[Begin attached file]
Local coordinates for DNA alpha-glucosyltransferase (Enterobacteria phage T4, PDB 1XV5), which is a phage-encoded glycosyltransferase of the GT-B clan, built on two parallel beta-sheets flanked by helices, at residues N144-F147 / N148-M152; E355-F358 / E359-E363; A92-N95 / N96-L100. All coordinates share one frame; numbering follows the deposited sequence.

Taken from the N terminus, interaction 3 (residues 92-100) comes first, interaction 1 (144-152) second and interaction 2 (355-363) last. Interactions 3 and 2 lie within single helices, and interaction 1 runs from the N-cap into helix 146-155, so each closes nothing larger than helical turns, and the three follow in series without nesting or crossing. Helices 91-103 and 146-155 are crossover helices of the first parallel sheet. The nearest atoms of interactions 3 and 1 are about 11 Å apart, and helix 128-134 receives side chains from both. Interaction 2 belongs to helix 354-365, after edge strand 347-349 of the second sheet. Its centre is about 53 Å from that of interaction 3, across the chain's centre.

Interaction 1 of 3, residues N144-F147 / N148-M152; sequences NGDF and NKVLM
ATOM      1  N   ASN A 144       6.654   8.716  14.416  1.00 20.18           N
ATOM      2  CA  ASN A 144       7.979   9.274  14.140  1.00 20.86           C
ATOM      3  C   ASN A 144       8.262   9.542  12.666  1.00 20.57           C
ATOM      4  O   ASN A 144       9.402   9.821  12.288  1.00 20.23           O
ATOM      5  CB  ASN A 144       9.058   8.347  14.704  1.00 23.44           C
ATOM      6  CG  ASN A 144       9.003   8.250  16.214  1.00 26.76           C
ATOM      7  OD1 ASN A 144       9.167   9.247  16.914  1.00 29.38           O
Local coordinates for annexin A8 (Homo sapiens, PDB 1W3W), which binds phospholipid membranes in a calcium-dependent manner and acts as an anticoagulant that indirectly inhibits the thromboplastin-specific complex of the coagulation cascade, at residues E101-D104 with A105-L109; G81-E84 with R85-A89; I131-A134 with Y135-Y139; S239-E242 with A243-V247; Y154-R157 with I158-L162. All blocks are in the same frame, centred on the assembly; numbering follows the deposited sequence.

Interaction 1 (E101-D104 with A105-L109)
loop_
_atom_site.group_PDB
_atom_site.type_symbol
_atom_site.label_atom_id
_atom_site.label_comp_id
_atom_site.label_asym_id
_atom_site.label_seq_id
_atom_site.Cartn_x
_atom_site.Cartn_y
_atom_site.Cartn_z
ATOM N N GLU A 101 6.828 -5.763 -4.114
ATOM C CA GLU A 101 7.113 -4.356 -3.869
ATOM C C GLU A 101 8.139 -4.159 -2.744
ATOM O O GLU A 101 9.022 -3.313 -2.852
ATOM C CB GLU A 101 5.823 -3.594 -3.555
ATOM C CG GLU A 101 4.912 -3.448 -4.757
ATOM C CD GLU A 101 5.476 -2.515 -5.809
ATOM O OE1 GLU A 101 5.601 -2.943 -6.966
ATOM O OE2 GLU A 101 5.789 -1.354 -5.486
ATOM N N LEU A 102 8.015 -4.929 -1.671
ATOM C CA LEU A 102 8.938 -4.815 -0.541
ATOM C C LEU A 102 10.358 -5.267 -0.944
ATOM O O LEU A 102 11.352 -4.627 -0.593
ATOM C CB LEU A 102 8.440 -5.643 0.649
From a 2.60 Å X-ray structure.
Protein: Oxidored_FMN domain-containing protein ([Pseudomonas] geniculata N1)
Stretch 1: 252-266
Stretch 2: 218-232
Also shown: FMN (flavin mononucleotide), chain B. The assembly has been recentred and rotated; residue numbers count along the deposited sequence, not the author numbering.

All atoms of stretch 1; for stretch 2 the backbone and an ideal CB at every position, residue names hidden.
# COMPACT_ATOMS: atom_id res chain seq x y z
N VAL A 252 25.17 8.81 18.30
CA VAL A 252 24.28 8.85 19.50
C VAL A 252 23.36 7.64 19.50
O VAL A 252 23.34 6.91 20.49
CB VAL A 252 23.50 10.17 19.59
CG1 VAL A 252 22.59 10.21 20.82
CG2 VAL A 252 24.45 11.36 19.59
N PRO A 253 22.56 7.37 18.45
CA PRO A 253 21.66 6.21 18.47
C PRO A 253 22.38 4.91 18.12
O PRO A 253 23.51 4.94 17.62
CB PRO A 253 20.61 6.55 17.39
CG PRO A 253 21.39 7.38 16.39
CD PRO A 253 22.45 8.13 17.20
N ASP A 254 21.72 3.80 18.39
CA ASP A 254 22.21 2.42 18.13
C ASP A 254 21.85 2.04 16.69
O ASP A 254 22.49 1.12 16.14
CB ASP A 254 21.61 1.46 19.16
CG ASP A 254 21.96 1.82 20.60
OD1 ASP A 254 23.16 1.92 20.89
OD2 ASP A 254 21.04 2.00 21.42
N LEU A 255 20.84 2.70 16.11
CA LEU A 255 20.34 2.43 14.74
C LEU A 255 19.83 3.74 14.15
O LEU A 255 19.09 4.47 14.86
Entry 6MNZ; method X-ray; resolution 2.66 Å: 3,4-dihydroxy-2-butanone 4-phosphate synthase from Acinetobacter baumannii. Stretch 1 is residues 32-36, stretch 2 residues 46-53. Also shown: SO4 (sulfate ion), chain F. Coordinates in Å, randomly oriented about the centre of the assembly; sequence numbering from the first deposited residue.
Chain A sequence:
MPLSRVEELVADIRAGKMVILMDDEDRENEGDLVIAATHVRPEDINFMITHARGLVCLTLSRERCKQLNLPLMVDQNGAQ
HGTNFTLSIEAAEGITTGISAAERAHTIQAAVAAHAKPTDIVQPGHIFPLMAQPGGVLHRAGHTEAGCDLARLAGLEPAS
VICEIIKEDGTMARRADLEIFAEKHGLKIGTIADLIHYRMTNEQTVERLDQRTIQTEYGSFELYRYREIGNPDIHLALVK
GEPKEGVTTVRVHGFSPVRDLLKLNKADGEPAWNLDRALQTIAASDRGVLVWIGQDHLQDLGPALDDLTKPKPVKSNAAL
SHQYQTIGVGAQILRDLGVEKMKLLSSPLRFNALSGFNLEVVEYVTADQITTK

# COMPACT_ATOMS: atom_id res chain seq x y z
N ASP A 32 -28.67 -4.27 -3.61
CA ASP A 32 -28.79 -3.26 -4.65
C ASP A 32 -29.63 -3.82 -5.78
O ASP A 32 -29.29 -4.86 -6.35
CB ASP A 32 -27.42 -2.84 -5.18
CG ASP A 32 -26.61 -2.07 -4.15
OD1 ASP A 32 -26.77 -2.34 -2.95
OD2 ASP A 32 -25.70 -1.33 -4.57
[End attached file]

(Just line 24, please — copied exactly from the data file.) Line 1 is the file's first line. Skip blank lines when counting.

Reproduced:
ATOM C CA GLU A 101 7.113 -4.356 -3.869